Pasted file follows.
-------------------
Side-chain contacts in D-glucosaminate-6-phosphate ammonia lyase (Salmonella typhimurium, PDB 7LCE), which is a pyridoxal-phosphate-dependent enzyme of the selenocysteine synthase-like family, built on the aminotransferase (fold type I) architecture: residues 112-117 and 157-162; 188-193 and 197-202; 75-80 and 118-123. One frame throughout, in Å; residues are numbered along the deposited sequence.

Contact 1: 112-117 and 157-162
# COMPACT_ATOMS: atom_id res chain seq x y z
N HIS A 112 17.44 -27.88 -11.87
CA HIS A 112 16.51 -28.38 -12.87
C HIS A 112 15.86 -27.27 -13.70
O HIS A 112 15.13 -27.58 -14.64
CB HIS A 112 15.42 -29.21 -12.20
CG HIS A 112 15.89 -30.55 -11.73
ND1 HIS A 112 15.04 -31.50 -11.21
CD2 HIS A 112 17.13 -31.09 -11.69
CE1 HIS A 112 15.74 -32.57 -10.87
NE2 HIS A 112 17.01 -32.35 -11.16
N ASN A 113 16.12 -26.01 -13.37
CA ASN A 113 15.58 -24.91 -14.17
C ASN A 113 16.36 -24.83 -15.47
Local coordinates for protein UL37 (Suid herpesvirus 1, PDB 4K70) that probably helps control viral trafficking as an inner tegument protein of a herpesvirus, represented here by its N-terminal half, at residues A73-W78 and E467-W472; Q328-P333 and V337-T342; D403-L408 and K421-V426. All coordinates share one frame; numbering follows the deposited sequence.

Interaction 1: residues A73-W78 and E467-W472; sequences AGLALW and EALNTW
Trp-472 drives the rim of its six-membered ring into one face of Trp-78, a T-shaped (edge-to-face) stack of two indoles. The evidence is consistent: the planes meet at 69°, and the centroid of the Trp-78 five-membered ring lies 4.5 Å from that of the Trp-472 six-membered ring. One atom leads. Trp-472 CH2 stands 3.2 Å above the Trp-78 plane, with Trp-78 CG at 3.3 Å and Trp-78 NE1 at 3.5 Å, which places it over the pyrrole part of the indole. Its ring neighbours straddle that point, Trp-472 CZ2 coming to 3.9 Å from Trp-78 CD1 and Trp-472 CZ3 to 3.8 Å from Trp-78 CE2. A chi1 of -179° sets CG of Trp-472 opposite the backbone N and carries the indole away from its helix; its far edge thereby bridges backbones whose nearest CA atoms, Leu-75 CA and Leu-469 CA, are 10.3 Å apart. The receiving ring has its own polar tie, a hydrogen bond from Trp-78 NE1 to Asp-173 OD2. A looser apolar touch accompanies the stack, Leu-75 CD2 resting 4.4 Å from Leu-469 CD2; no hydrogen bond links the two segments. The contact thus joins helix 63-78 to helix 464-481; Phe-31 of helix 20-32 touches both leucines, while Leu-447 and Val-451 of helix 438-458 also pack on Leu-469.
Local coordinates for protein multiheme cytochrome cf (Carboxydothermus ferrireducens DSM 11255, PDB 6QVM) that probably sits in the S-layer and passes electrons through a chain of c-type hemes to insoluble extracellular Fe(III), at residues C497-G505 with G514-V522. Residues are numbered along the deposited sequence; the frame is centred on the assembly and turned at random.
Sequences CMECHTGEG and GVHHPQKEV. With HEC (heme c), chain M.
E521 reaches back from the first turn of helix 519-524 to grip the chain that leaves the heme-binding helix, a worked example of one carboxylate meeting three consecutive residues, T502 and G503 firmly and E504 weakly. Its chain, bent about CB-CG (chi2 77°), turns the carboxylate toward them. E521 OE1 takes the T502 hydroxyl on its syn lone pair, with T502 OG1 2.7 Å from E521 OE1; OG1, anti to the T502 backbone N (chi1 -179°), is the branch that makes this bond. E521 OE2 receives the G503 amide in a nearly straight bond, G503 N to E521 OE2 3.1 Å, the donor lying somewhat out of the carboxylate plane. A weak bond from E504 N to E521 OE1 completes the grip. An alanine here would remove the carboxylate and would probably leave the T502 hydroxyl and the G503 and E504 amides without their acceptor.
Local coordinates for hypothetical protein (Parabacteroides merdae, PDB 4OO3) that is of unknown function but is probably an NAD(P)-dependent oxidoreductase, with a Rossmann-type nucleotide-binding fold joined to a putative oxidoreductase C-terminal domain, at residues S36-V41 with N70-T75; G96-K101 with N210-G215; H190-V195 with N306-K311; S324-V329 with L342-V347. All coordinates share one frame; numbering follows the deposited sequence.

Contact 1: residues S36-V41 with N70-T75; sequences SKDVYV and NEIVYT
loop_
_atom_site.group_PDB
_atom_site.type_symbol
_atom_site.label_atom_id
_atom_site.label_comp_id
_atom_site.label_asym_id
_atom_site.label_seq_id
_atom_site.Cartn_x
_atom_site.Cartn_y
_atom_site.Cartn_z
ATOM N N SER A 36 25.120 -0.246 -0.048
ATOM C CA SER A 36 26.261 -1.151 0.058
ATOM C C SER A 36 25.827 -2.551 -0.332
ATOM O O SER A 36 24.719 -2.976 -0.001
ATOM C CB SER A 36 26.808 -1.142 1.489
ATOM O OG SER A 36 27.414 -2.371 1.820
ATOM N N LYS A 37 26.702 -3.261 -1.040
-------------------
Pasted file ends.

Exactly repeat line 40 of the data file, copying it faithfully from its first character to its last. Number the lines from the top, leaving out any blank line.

ATOM O OG SER A 36 27.414 -2.371 1.820